The hospitality continued into Day 21 when we woke up to the blissful smell of sausage and pancakes. What a way to greet the day! Benga and Selah headed off to VBS before the boys tucked into their delicious meals, including hot chocolate. Nehemiah was overjoyed! Some trampolining by themselves and then video games with Kanjii rounded out the morning. We even got to see a music video that Benga and Selah had made with their cousin: singing a song that Selah wrote! It was really impressive.
And of course Ezra wasn't content until he could try out a card trick on Mwendie, who was a most enthusiastic and encouraging audience. Mwendie even showed me the current draft of her next book, and we talked about the various creative projects we're interested in pursuing. It was such fulfilling and inspiring time.
The drive from Red Hill back to Nairobi was another riot of color and sights. Shortly after leaving Kanjii and Mwendie's house, we entered a village and saw that the police were requiring cars to pull over before passing through. Kanjii, Mwendie, and Harry were laughing and talking in Swahili, and I got the impression that being pulled over and inspected for no reason was just something that happens in Kenya. The officer glanced into the car at the rest of us, then examined Kanjii's license and asked a few questions in Swahili. In general, his mood seemed light and there didn't seem to be any threat or issue, and eventually he waved us forward. Someone commented that things would probably have gone very differently if I hadn't been there, implying that the officer would have required a bribe if a mzungu hadn't been a witness. Then someone said that the interim Cabinet Secretary of the Interior, assigned to the post after Nkaissery's recent death, is wasting no time in the fight against corruption. He's ordered all new police uniforms: without pockets! If this anecdote is true, it is certainly a creative approach to the bribery problem.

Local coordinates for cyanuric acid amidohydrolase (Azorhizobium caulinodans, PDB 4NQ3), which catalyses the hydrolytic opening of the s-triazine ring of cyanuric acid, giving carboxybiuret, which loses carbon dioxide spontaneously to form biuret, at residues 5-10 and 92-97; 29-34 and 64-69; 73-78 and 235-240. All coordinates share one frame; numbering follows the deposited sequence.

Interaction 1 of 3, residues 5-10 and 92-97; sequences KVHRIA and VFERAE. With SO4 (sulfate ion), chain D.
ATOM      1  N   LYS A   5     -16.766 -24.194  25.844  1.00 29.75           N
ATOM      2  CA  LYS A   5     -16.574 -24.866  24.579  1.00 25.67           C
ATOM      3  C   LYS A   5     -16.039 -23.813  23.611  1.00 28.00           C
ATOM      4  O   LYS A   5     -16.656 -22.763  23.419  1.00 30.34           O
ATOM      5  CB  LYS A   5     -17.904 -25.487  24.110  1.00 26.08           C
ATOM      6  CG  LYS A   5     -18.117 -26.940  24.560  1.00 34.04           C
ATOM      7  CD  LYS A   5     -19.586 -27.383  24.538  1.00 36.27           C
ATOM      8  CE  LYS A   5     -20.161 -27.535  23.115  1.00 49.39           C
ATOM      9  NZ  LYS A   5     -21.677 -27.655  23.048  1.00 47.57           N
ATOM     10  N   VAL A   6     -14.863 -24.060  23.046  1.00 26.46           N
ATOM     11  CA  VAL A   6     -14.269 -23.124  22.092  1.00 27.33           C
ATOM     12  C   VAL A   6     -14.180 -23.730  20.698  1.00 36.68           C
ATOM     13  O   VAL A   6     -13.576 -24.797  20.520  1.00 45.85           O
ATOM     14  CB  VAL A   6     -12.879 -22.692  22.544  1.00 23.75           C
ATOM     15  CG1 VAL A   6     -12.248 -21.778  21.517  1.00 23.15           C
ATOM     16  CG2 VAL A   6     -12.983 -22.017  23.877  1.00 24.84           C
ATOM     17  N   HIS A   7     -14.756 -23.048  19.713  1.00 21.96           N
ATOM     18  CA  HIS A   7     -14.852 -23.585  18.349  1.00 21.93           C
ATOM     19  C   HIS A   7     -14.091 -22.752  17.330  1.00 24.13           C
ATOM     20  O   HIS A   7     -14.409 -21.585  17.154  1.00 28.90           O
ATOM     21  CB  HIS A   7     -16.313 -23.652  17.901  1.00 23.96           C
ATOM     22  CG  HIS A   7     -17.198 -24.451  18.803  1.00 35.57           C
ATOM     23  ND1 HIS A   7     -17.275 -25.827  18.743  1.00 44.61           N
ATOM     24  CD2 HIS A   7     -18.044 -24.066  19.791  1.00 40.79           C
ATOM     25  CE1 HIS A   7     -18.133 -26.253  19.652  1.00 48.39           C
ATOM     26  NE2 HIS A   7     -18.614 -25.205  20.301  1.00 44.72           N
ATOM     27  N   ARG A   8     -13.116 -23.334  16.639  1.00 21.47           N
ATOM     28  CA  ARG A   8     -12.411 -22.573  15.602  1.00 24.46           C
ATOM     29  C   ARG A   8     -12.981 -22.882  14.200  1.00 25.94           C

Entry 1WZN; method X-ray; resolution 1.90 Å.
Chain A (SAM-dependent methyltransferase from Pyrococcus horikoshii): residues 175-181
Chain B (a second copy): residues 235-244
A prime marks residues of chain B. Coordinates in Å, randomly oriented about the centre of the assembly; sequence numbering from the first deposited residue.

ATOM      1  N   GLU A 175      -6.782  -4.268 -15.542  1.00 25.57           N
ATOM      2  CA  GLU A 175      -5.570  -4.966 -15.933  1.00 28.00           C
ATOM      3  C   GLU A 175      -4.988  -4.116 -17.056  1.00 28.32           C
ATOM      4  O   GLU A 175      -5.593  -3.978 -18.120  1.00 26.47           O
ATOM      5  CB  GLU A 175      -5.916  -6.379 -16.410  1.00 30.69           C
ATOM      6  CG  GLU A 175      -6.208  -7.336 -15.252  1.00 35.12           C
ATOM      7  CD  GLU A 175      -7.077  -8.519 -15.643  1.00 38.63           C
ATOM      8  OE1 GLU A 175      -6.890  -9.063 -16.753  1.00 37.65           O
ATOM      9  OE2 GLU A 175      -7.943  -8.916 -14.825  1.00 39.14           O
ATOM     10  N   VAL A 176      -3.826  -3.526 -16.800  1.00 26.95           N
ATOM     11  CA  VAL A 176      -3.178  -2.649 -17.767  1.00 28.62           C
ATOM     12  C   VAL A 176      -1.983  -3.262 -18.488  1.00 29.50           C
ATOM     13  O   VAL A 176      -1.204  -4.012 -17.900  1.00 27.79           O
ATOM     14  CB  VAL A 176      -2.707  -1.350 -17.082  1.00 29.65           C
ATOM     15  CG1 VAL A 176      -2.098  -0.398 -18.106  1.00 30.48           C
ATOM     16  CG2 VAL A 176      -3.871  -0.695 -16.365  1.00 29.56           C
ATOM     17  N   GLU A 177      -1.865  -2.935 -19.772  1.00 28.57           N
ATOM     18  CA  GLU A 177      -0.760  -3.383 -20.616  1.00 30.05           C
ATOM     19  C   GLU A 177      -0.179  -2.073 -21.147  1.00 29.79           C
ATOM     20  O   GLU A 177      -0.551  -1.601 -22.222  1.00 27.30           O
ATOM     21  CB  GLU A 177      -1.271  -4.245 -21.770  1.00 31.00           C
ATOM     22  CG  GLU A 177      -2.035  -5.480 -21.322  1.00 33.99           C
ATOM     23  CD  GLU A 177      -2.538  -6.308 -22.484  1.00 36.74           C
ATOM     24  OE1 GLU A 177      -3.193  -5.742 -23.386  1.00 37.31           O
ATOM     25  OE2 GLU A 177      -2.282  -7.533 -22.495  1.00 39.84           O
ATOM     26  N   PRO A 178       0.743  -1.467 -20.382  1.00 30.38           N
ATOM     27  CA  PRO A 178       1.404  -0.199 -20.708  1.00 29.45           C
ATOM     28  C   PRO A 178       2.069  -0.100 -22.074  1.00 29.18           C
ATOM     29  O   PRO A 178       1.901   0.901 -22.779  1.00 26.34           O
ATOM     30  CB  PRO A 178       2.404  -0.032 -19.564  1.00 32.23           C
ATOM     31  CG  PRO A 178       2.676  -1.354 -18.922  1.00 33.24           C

Day 21 ended with art journaling, rest, and pizza/moonie.